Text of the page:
No wonder there is been continued agitation since the bloody September riots for the opening of the Central Broadcasting Station and Buganda privately owned radio. Government on October 22 agreed to re-open the radio without any conditions after almost 11 months since it was closed down. The closing of the station led to loss of jobs for many young people and deprived the public of virtual information needed to make informed decisions. The country does not need to go back to these dark days since neither party in the CBS case has gained anything in the radio’s being off air for this long.

The law should be employed to protect the public good and not political ambitions of a few in leadership. The are also other laws that impact on the work of journalists in a negative way and could be invoked by the state especially in the coming general elections. These include the Anti-Terrorism Act and the Access to Information Act. Under the Anti- Terrorism Act, there is a lacuna( legal gap) about the definition of who a ‘terrorist’ and ‘publication’ is . This lacuna in the law is a cause of serious concern among the media professionals in the country, largely because many government officials including President Museveni have in the past openly equated journalists to rebels or labeled them government enemies.

But more disturbing is that the law hands out the death penalty to journalists found guilty of publishing or airing information or material deemed to promote terrorism. The death penalty which is still protected by the country’s constitution, leads to self censorship among journalists who may fear to be convicted for alleged publication of material that the state may deem to be promoting terrorism.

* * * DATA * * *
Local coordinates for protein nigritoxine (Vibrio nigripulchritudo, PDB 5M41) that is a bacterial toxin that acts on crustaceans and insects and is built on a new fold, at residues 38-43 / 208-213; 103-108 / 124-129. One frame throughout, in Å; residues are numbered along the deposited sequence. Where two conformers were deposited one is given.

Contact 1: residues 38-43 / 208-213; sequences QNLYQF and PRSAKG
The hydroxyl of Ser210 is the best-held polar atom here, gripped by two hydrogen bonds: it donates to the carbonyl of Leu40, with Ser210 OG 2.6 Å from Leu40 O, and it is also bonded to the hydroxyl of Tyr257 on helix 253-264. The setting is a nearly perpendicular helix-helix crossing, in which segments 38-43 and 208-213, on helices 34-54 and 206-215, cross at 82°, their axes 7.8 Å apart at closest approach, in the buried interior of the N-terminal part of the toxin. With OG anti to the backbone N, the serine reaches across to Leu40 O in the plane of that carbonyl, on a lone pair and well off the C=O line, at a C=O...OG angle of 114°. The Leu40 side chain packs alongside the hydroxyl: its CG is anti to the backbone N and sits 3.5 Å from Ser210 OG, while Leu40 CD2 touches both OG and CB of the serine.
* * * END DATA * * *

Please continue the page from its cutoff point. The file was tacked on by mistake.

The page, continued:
On the other hand the Access to Information Act , unnecessarily gives enormous powers to a public servant not to release information in the custody of the state if he/she deems it to be prejudicial to ‘national security’. And there are already cases where this power has been abused. In the case of Charles Mwanguhya and Angelo Izama vs State and now being heard in the constitutional court, government refused to release the oil contracts after the two journalists applied for the information under the provisions the Act. The government officials invoked the powers given to them under the Act to decline the release of information by citing ‘threats to national security’. Some of these laws therefore, need to be revisited and the repugnant sections repealed.
It’s also encouraging that the Uganda Newspaper Editors and Proprietors Association has rightly and promptly objected to the state machination’s to gag the media. In their recent statement the association has called for dialogue between the government and the media to allow the regulations that will not impinge on the fundamental rights of press freedom and the freedoms of free speech and expression.